"The most horrible thing": Richard Martinez on his slain son -- and the NRA

The courageous father of UCSB shooting victim Christopher tells Salon about his tragic week -- and the path forward

Published June 2, 2014 11:44AM (EDT)

Richard Martinez        (CNN)
Richard Martinez (CNN)

It's been just over a week since Richard Martinez's son, Christopher, was killed along with six other students in a mass shooting in Isla Vista, California. He doesn't seem to have taken a moment to rest since. In the wake of unimaginable personal loss, Martinez has gone from a private citizen to a father grieving before an entire nation. And he has used that platform to talk -- rawly and frankly -- about pushing our elected officials to take action and pass the gun regulations that most people in this country want and support. This, he says, is the least he can do to honor his son's memory and that of every other person killed by such predictable, preventable violence.

On the phone early Friday morning, Martinez's voice is strong but low. His tone convicted but weary. He is clearly exhausted. But, as he tells me, he wants talk to anyone willing to listen about what needs to change in the United States to make sure there is "not one more" -- not one more life lost because of political cowardice or the influence of well-resourced special interests. Not another Columbine, Oak Creek, Aurora, Sandy Hook, Isla Vista.

He spoke over the phone with Salon about the shock of his grief and the power of simple language and strongly held emotion to change the conversation. Our interview has been condensed and edited for clarity.

The raw emotion that you've brought to the national conversation about gun violence and our broken political system is a radical departure from how we generally talk about these things. Do you feel that -- through your willingness to share your grief -- you've given regular Americans permission to be emotional? To be furious? 

As I am going through this I think I am beginning to understand it a little more. Do you know the line, "There is nothing as powerful as a good idea clearly stated?" Well, I agree with that, but it's more than just that. There's nothing as powerful as a good idea clearly stated with conviction and deep emotion. Ideas are more powerful when they are combined with deep emotion, when combined with grief. I think that's why what I'm saying has resonated.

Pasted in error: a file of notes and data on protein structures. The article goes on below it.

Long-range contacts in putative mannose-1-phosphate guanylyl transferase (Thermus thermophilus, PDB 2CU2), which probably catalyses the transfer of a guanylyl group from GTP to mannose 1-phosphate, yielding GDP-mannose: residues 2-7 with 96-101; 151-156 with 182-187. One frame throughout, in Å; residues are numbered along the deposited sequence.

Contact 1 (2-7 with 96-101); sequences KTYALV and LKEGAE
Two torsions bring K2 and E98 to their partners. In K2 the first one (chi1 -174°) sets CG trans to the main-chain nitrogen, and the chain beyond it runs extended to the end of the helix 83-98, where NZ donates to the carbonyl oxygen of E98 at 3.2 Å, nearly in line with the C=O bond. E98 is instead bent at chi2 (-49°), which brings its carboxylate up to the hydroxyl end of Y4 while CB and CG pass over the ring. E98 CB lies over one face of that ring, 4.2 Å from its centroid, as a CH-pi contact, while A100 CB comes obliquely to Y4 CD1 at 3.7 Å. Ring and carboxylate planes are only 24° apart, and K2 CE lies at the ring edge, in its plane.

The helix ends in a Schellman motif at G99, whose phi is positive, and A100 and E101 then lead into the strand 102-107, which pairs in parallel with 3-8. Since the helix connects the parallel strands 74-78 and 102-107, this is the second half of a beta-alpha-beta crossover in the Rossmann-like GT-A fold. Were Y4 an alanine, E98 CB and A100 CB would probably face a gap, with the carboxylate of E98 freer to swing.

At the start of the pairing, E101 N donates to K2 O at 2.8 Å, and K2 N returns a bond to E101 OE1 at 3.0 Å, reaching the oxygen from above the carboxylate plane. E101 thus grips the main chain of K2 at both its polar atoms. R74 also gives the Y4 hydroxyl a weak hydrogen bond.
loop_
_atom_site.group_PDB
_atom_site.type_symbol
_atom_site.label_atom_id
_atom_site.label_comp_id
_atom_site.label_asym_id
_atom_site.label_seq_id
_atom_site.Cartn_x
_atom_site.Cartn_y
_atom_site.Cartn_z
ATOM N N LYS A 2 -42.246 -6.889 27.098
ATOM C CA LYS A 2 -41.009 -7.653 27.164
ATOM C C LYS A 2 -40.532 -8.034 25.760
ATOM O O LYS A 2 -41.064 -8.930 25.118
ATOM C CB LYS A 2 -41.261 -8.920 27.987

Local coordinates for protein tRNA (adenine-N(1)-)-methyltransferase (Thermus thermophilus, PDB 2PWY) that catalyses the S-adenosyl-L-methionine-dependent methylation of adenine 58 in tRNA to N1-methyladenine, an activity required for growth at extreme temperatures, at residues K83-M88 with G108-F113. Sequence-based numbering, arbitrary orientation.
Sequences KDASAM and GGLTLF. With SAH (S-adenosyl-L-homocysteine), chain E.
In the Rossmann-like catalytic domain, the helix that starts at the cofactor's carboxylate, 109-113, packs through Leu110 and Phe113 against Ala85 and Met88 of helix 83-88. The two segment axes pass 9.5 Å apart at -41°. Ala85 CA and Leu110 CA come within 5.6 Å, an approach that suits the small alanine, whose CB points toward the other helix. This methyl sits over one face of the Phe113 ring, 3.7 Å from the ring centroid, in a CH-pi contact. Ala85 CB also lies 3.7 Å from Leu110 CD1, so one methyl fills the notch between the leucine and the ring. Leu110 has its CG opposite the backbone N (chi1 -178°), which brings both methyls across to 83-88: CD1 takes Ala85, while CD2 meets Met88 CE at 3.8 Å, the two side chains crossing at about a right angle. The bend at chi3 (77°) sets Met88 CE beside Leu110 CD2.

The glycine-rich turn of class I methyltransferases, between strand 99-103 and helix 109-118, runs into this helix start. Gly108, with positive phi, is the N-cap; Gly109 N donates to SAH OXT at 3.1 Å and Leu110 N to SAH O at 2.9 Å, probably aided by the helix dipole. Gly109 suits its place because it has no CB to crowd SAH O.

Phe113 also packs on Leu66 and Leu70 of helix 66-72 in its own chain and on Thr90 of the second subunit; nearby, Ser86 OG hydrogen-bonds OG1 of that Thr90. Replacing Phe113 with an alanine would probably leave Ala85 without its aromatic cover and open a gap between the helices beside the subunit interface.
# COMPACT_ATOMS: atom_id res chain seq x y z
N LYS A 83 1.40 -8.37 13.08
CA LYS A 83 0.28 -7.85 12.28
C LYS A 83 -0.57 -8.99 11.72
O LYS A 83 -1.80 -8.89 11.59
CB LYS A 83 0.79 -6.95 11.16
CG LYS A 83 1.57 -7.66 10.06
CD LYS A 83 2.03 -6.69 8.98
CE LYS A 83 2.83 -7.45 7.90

I had no idea any of this would happen. We weren't invited to that press conference. We found out about it by accident.

Now one of the ways people are attacking me through this is to say, "Well, he enjoys the attention. He is posturing to run for political office." I have a history in politics. I have been around politics. But I will never run for political office at any level -- ever. I will never write a book. I will never sue anybody. Karen and I -- Christopher's mother and I -- had this conversation early on. Our kid was a terrific kid. We're not going to cheapen his memory by doing those things. He deserves better than that.

My son can't make the world a better place now. He's gone. But to the extent that I can -- that's all that I can do now.

But I don't blame people for being suspicious. That's what they've come to expect from people they look to for leadership. That is the problem with our country. People are starved for genuineness. And it's more than just that. The people who are our leaders and the people in our public life can't seem to muster what it takes to really solve our problems. And for me, that has led to a personal tragedy.

What do you think is missing from the political equation here? In the wake of the Aurora, Oak Creek and Sandy Hook mass shootings, the overwhelming majority of Americans were in favor of common sense initiatives like strengthened background checks, and yet the Senate couldn't pass even those modest reforms.

I grew up in a rural community. I had guns. I do understand the appeal of guns. I'm not about banning guns. Hunters and farmers and ranchers -- you need a gun. I'm telling you, it's a tool. Respect it properly and it serves a purpose. But many people -- most people -- don't have a real reason to own a gun. I don't have an objection to owning a gun for personal protection in your home. But that gun ought to fit that purpose and only that. And you don't need three of them. You don't need a nuclear weapon in your basement. For home protection you don't need 400 rounds. What are you expecting? An army to attack you?

I have friends who are in the NRA. These people are hunters, they have a weapon that's appropriate to their target in hunting. They don't go hunting with semi-automatic weapons. They go hunting with weapons appropriate for that purpose.

But now there is a whole class of weapon out there now that didn't exist previously. These are weapons for fetishists.